Of particular interest: "From Jimbo Wales, paraphrased from this post from September 2003 on the WikiEN-l mailing list: If a viewpoint is in the majority, then it should be easy to substantiate it with reference to commonly accepted reference texts; If a viewpoint is held by a significant minority, then it should be easy to name prominent adherents; If a viewpoint is held by an extremely small (or vastly limited) minority, it does not belong in Wikipedia regardless of whether it is true or not and regardless of whether you can prove it or not, except perhaps in some ancillary article." Doctorx0079 (talk) 22:41, 30 March 2009 (UTC)

File:Coleco Donkey Kong.png[edit]

File:Coleco Donkey Kong.png has been nominated for deletion at Wikipedia:Files_for_deletion/2009_April_9#Coleco_Donkey_Kong.png. This image has been used on this article. (talk) 05:21, 16 April 2009 (UTC)


I don't know where Sheff got the information that Miyamoto composed the music for the game himself, but all soundtrack CDs and the Super Smash Bros. Brawl site claim that Yukio Kaneoka was in charge of the whole soundtrack and not only the "Title BGM" added to the Famicom and NES ports. The arrangement in Brawl titled "Donkey Kong" contains "Radar BGM", "25M (Level 1) BGM", "Game Start", but not the "Title BGM" that was composed by Kaneoka after the initial release – so the additional track from the port is not the reason they listed Kaneoka as composer. Prime Blue (talk) 02:51, 29 June 2009 (UTC)

Jumpman and Lady[edit]

Is there a special reason to use the initial Japanese names Jumpman and Lady rather than the English (and now worldwide) names Mario and Pauline? In the article Super Mario Bros., Bowser is also not called Koopa/Kuppa. --Grandy02 (talk) 12:41, 3 July 2009 (UTC)

Miyamoto "first-time game designer"[edit]

In the second paragraph of this article, it claims that Donkey Kong is the first game Shigeru Miyamoto's designed. This is false, seeming that he worked on Radar Scope beforehand (see Shigeru Miyamoto#Nintendo). I haven't corrected this, just in case there is a disagreement. —Preceding unsigned comment added by (talk) 02:34, 25 July 2009 (UTC)

Coleco Adam port of Donkey Kong[edit]

Who really believes that Coleco never was to sell the Adam version of Donkey Kong? There actually was a port of DK for the Adam computer add-on, via a digital data pack, in 1984. Get the facts straight. WikiPro1981X (talk) 21:50, 19 June 2010 (UTC)

Gamesutra article[edit]

Gamasutra just published an article on Donkey Kong's development: [2] --Mika1h (talk) 16:47, 6 July 2011 (UTC)

Okay, now Gamasutra has published about Ikegami on the web. Do they qualify as a reliable source? I'm not sure. -- Doctorx0079 (talk) 23:50, 6 July 2011 (UTC)
By complete chance, I just found a source dating back to 1985 that addresses the issue about Ikegami Tsushinki. I've just added it to the article in the "Development and release" section. Regards, Jagged 85 (talk) 06:57, 26 February 2012 (UTC)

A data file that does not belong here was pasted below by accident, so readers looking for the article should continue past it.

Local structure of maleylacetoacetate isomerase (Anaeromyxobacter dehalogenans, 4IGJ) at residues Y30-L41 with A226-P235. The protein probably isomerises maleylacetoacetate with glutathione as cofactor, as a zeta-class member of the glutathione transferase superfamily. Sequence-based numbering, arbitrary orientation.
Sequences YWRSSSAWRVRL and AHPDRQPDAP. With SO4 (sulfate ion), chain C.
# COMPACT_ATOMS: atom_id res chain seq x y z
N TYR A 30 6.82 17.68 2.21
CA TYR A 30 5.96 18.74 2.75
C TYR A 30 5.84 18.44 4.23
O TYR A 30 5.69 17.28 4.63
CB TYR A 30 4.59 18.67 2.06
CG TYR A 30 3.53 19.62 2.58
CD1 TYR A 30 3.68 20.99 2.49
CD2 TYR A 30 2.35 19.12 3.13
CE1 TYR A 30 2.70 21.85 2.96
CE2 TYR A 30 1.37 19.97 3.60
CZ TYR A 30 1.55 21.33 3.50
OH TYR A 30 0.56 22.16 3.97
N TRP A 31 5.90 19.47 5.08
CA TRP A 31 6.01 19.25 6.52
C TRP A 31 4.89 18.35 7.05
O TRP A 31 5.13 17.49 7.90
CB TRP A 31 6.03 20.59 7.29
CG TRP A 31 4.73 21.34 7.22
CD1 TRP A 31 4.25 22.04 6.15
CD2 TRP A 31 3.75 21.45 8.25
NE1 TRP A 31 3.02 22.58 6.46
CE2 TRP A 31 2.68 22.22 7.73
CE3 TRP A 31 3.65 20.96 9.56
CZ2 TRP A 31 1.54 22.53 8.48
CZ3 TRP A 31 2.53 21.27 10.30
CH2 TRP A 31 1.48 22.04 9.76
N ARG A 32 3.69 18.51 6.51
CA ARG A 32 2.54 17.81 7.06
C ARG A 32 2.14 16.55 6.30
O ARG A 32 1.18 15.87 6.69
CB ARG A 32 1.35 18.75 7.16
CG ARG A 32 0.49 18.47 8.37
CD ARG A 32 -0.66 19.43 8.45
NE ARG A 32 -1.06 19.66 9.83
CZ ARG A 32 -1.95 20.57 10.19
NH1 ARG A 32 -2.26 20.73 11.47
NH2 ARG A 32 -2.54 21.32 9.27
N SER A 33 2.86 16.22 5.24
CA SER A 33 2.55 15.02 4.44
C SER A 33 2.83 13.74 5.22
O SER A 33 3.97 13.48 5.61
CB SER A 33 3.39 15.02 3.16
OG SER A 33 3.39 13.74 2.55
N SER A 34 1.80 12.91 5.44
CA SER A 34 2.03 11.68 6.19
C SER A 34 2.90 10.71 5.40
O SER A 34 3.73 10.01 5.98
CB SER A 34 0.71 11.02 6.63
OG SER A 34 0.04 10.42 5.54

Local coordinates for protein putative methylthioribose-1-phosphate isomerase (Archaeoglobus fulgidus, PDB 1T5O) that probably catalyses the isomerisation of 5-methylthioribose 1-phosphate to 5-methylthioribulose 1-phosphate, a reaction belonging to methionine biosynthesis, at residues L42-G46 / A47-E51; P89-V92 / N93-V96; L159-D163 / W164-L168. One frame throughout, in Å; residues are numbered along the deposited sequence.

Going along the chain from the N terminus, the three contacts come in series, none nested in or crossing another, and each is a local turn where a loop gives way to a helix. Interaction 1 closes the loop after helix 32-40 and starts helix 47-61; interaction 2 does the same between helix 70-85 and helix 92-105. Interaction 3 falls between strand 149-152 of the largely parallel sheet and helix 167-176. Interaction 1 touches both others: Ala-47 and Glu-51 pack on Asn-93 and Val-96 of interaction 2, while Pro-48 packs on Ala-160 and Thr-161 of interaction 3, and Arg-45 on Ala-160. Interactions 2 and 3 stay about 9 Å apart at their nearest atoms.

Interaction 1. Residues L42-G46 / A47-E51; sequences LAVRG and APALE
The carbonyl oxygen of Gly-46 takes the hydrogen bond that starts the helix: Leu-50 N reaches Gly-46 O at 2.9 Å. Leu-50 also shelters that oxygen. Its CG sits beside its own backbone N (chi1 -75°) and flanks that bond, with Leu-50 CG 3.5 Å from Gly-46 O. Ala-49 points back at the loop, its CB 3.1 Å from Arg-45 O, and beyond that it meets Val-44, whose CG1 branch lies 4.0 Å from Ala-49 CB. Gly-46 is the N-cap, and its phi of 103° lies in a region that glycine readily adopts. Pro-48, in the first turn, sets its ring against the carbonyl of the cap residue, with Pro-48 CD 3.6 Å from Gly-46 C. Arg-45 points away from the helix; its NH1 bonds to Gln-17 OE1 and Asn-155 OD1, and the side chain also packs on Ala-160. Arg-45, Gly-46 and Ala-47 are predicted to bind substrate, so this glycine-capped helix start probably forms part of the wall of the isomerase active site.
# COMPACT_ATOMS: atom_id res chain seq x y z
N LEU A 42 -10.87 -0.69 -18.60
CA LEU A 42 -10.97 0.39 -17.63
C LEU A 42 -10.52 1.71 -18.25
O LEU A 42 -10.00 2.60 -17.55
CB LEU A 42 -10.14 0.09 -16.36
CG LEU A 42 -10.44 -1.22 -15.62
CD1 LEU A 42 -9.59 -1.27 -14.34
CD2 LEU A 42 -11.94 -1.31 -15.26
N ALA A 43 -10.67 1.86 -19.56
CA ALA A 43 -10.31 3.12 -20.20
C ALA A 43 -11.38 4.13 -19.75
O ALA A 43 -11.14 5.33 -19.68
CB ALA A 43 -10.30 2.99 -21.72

Mario = Jumpman?[edit]

Unless I'm missing it, there doesn't appear to be any mention of the fact that Jumpman was later renamed Mario (the character most associated with Nintendo). Yet this article comes up in a list of "Mario games", and in the Legacy section, future Mario games are mentioned. I may add a small note. (talk) 13:49, 20 September 2011 (UTC)

Source on the Jumpman>Mario rename -- Salvidrim (talk) 19:01, 20 September 2011 (UTC)

Nes Cover?[edit]

How come no one can find a shot of the original Arcade Cabinet to use there? why use the NES cover when it was just one of many ports? Use an image of the original game cabinet instead... Colliric (talk) 07:49, 20 March 2012 (UTC)

I've found a better picture and changed it to the original cabinet... why it had a picture of the cover for the NES port is beyond me. Colliric (talk) 07:56, 20 March 2012 (UTC)

Photo of Arcade is a miniture![edit]

Just want to inform you that the photo of the arcade shown here is not the real arcade but a miniature version. If you look closely the buttons are very big on the control panel and there are many more details standing out. When you see the original photo it has been cut out from you clearly see its a small cabinet. Shouldnt the biggest most popular Nintendo Arcade game get a real photo of the arcade? — Preceding unsigned comment added by Jcldude (talkcontribs) 20:37, 30 September 2012 (UTC)

You're correct, now that I see it I cannot un-see it and it looks terrible. Surely there's a better picture out there somewhere... SQGibbon (talk) 03:03, 17 October 2012 (UTC)

Completely Incorrect[edit]

The "Pie Factory" or just "Factory" level was not present in the original arcade version, nor were the levels given height measurements. This page states the four "original levels" and their height measurements, when there were only originally three levels in the original basic version, the "pie factory" and the cute little measuring thing was added much, much later, in the SNES version which had both Donkey Kong and Donkey Kong Junior on one kart, and continues to stack with each successive level completed (125, 150, 175, and so on) in the remakes in which it is present. Having been told this by my parents, who played the original arcade version when they were dating, and owning the original NES version of the game, which also does not contain this, confirms this, but I won't make changes to the section without permission as it is a BIG error and would be a BIG change to make without permission of an admin.Nokota (talk) 21:40, 7 October 2012 (UTC)

Also, that screenshot can't be from the original, the colors are wrong (brighter than they were) and the scoring system seems to be placed differently, though I could be wrong about that. Nokota (talk) 21:45, 7 October 2012 (UTC)